The invaders surrounded the Czechoslovak army in its barracks, occupied the airport, and filled the streets. Dubcek ordered the public not to fight, explaining that “presenting a military defense would have meant exposing the Czech and Slovak peoples to a senseless bloodbath.” However, sporadic resistance occurred, and 137 Czechoslovaks lost their lives resisting. Hundreds more were injured.

Moscow justified its action based on a party request for military assistance. Several authoritarian Czechoslovak party leaders did ask for Soviet intervention, though that was pushing on an open door. The USSR’s UN Ambassador, Jacob Malik, defended “fraternal assistance” to combat “antisocial forces.” Brezhnev explained:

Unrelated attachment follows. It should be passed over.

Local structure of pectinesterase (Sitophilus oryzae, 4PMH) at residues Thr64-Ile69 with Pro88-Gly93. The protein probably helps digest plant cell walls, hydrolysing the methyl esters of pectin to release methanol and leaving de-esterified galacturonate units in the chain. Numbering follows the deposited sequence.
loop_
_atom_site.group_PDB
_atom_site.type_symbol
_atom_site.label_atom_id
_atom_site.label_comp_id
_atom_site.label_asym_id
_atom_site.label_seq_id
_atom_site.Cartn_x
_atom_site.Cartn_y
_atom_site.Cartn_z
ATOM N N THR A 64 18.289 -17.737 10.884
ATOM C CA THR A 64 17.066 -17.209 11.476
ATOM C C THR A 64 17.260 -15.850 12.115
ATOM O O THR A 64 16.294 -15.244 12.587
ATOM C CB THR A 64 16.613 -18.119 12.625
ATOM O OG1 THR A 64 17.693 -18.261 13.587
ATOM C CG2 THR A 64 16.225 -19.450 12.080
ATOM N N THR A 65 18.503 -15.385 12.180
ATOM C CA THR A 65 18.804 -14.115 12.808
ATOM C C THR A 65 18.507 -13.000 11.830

When forces that are hostile to socialism try to turn the development of some socialist country towards capitalism, it becomes not only a problem of the country concerned but a common problem and concern of all socialist countries.

Unsurprisingly, Soviet control meant the return of socialism with an inhuman face. First, Dubcek and other officials were flown to Moscow and given their marching orders. They were forced to reverse course, slowly undoing previous reforms. Dubcek soon was replaced by Gustav Husak and later expelled from the party, after which he was sent to the Forestry Service. Husak and the Soviet-backed party instituted a period of “normalization,” which meant reversing the Prague Spring in virtually every particular. Some 300,000 Czechs fled before the national doors were closed. The most dramatic protest came on January 16, 1969, when student Jan Palach set himself on fire. He lived on for three days, even giving interviews before succumbing to his injuries.